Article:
This past Friday evening was our ward's Christmas Dinner... and I was in charge.
I've been warned by many people that this is the "big to-do" of the year. I imagine it's like that in most wards, but this is my first time even being on an activities committee, let alone calling the shots! I'm blessed with a great group of ladies on my committee, including the previous Activities Chair. I would have been lost without them!
I spent 3 evenings before the dinner putting up decorations, in an attempt to limit the Friday stress as much as possible. I'm glad I did! It was nice to have a creative outlet at my own pace.
I wanted to try to pull a bit of a spiritual theme into the evening, so the posters said, "He Came to Save All Men." We encouraged people to bring international side dishes and desserts. I hoped there would be a good response, considering that at least 1/3 of the ward is military and plenty of the men are RM's. Plus, so many of us are descendants of immigrants, so I hoped some would have family dishes to share.
My committee and I prepared 200 servings of chicken, 3 hams, 30 pounds of rice and a couple gallons of gravy. The rolls, salads, sides, and desserts were all potluck. The amount of potluck was perfect and we had extra meat and rice. We were going off last year's attendance, which I think was on a Saturday, so it didn't compete with as many work parties.
I got really lucky finding decorations at Good Will and the Dollar Tree. I bought a bunch of old National Geographics from the thrift store. I cut out and matted about 40 pictures of people from various countries.
The building has its own projector, so I made a slideshow of labeled pictures of people from around the world that ran continuously through dinner. I made a seperate mix of music that we played over the PA. The version I uploaded on YouTube is quicker and I added music with it.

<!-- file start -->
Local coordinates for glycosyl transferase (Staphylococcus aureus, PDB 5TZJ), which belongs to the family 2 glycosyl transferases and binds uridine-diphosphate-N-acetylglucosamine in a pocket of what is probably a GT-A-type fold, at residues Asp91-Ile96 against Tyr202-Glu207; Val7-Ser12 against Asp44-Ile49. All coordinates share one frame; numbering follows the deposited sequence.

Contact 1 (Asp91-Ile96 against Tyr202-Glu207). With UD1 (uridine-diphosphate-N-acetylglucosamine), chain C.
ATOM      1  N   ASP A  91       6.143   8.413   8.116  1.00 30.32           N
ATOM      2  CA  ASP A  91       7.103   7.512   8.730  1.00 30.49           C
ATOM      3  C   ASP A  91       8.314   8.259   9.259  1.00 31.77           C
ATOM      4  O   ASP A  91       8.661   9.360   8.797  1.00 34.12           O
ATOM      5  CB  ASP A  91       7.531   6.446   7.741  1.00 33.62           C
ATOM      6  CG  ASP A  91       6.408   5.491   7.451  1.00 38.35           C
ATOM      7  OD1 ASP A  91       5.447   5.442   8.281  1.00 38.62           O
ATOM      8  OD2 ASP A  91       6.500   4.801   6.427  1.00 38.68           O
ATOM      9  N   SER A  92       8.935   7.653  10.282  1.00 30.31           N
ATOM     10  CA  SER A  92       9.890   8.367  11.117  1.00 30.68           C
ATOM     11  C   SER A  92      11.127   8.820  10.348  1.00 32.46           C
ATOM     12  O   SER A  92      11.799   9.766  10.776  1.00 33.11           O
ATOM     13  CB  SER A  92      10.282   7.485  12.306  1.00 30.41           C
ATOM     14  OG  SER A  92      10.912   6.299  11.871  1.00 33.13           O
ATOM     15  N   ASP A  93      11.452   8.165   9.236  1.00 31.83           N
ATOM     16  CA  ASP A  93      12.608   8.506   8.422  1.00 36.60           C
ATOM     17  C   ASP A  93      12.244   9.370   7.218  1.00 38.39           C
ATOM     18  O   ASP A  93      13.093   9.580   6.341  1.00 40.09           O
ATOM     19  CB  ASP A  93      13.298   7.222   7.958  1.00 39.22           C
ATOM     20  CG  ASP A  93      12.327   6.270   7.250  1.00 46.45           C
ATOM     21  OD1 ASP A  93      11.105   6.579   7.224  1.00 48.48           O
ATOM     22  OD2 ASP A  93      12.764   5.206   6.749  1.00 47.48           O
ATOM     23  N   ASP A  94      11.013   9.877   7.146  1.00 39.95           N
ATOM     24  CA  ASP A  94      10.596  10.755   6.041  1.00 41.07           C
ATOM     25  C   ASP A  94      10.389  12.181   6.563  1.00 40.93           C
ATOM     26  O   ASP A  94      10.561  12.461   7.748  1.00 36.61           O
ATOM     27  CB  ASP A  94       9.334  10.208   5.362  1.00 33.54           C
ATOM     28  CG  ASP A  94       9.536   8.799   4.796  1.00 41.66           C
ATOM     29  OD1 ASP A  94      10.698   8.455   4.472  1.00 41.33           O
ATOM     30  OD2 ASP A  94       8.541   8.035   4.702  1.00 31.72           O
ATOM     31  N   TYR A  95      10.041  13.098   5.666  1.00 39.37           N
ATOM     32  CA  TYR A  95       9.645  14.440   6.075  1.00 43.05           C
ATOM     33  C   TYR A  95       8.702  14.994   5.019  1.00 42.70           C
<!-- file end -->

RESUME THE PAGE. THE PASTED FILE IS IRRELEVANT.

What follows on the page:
In an attempt to control the inevitable running, screaming kids, I arranged for one of the Young Women to do an ornament craft with the kids in the nursery when they were done eating. It worked out pretty nicely, and she also completed one of her Young Women projects :)
The Primary planned on the kids doing the Nativity, but the children were so wired, they just managed to get them in costumes and sing a couple songs. To close we sang "Silent Night". I had printed out the lyrics for the 1st verse in English, French, Spanish and German. I challenged them to attempt singing one of the foreign languages. During the song I realized I hadn't asked anyone to say the closing prayer so I nudged the guy next to me and he graciously stepped up.
I had dreaded the clean-up so much, that I didn't even plan it before-hand. I was relieved when many, many people stuck around and helped. Some were with me until we closed the doors. I had pawned off Gregory and Charla to different families (my LIFESAVERS!), but I knew Leora would refuse to go to anyone, so I stuck her in my baby back-pack. She was content there, except when I had to take things out to the car. It was snowing.
Miraculously, all was said and done an hour after it ended! By the time I had collected my children and dragged myself into the house I was utterly exhausted! The mounting stress had landed me with a fierce cold earlier that week, that had evolved into an ear infection, so I was a little disoriented for most of the night. I somehow managed to get my kids in bed and drag myself to the couch to fall, blissfully, to sleep!
All in all, I'd say it was a success. People enjoyed it, so that's what mattered most. On Sunday the Bishop acknowledged me and told the congregation to thank me :P I was just relieved to not get any complaints! Maybe everyone just felt bad for the pregnant mom with 3 kids whose hubby was gone. I wouldn't mind doing it again next year, assuming those conditions will be better :)